Octogenarians are rarely at a loss for words, they've seen a lot, done a lot, and there isn't much the world has to offer that it hasn't offered them before. But I didn't expect it, Nattie was black and the two boys were brown and Howard, on the bottom step of his porch staring down at me was as white as I was.

"Nice family, Howard. I can see why you're anxious to have them with you again."

"Did I do well," I wondered? "Did I say the right thing?" How many times had Howard straddled this wall that separates us to make friends on both sides? In that short, short space of time I could see Tony Sargasso swallow hard and shake his head. I saw Mrs. Petrasek's frozen smile, and I wondered if Clare Hardy would take her cheesecake home with her.

"Drop over when they get here," he said. "It's not easy breaking into a new neighborhood."

"I will, I will, Howard -- it's a long weekend -- nice meeting you." I was uneasy and anxious to get away, and I'm sure it showed. "Take it easy," I reminded myself, "it's a new world, much wider than the narrow one you've lived in for the last eighty years. Look at the friends you've made here. There's Ramash on Lavender Street, Paoxing and his brother Rongli on Maple, Seymour on Oak Drive. Isn't it about time for Mr. and Mrs. Klass?"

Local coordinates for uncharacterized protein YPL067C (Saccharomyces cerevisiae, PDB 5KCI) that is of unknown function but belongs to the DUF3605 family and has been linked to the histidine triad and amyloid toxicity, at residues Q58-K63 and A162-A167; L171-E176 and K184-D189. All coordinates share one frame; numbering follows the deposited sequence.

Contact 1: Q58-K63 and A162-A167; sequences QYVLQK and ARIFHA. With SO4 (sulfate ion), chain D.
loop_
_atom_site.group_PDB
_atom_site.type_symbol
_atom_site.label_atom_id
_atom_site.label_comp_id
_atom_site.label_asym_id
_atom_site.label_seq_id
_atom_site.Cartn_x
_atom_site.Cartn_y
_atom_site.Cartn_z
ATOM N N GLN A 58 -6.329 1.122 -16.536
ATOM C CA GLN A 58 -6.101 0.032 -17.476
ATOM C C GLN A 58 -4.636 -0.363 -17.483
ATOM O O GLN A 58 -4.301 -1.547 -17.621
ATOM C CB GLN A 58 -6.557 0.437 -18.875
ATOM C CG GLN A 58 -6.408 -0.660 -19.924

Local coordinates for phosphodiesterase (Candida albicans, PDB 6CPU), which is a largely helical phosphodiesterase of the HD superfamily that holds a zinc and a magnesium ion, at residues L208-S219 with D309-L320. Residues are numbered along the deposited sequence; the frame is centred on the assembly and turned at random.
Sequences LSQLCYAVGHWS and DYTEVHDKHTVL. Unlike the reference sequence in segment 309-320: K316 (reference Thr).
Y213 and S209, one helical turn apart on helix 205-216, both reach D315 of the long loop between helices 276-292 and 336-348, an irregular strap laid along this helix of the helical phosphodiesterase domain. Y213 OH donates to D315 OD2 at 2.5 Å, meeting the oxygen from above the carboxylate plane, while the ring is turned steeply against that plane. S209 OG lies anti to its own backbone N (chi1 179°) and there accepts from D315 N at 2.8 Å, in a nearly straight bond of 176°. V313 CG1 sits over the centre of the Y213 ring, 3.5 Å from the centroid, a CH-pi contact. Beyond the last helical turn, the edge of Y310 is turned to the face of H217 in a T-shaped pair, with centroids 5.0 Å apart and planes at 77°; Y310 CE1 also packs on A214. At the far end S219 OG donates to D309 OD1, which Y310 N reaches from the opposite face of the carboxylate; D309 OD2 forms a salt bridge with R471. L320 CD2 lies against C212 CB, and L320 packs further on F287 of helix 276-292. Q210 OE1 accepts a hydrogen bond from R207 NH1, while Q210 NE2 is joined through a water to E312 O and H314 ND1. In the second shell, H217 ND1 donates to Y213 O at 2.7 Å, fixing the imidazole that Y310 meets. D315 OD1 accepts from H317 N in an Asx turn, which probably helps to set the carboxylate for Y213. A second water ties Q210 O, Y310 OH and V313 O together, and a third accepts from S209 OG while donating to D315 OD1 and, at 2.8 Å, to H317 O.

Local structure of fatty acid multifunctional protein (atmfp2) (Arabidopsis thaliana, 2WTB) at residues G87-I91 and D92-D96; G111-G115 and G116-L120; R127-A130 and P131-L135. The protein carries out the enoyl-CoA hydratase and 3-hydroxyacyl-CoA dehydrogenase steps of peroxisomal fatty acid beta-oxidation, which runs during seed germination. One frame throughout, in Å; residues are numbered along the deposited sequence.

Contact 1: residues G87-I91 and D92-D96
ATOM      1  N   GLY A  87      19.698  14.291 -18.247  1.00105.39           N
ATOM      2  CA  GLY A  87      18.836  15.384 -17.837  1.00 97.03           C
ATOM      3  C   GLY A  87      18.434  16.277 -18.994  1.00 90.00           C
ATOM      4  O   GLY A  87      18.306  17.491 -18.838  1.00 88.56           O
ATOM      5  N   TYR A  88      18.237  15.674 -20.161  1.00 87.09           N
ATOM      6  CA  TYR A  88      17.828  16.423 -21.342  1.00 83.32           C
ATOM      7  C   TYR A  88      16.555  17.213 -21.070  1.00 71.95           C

©Harry Buschman 1998

Critique this work

Click on the book to leave a comment about this work

All Authors (hi-speed)    All Authors (dialup)    Children    Columnists    Contact    Drama    Fiction    Grammar    Guest Book    Home    Humour    Links    Narratives    Novels    Poems    Published Authors    Reviews    September 11    Short Stories    Teen Writings    Submission Guidelines

Be sure to have a look at our Discussion Forum today to see what's
happening on The World's Favourite Literary Website.